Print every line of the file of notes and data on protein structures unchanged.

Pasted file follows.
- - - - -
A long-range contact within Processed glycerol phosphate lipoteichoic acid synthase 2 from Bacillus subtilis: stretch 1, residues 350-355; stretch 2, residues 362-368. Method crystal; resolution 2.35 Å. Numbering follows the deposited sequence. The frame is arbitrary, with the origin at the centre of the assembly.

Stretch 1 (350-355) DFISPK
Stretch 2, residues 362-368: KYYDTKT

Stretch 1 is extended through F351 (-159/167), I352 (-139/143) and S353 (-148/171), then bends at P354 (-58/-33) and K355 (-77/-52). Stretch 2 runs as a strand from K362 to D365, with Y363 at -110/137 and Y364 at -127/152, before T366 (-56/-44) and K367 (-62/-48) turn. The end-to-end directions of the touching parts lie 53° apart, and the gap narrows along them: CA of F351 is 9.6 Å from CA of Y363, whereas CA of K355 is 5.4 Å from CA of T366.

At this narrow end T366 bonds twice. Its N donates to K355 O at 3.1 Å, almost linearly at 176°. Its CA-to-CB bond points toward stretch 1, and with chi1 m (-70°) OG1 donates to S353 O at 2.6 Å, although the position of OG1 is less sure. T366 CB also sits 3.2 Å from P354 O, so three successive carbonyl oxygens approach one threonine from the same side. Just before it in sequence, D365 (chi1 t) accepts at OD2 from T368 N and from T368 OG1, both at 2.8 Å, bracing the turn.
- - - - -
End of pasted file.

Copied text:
A long-range contact within Processed glycerol phosphate lipoteichoic acid synthase 2 from Bacillus subtilis: stretch 1, residues 350-355; stretch 2, residues 362-368. Method crystal; resolution 2.35 Å. Numbering follows the deposited sequence. The frame is arbitrary, with the origin at the centre of the assembly.

Stretch 1 (350-355) DFISPK
Stretch 2, residues 362-368: KYYDTKT

Stretch 1 is extended through F351 (-159/167), I352 (-139/143) and S353 (-148/171), then bends at P354 (-58/-33) and K355 (-77/-52). Stretch 2 runs as a strand from K362 to D365, with Y363 at -110/137 and Y364 at -127/152, before T366 (-56/-44) and K367 (-62/-48) turn. The end-to-end directions of the touching parts lie 53° apart, and the gap narrows along them: CA of F351 is 9.6 Å from CA of Y363, whereas CA of K355 is 5.4 Å from CA of T366.

At this narrow end T366 bonds twice. Its N donates to K355 O at 3.1 Å, almost linearly at 176°. Its CA-to-CB bond points toward stretch 1, and with chi1 m (-70°) OG1 donates to S353 O at 2.6 Å, although the position of OG1 is less sure. T366 CB also sits 3.2 Å from P354 O, so three successive carbonyl oxygens approach one threonine from the same side. Just before it in sequence, D365 (chi1 t) accepts at OD2 from T368 N and from T368 OG1, both at 2.8 Å, bracing the turn.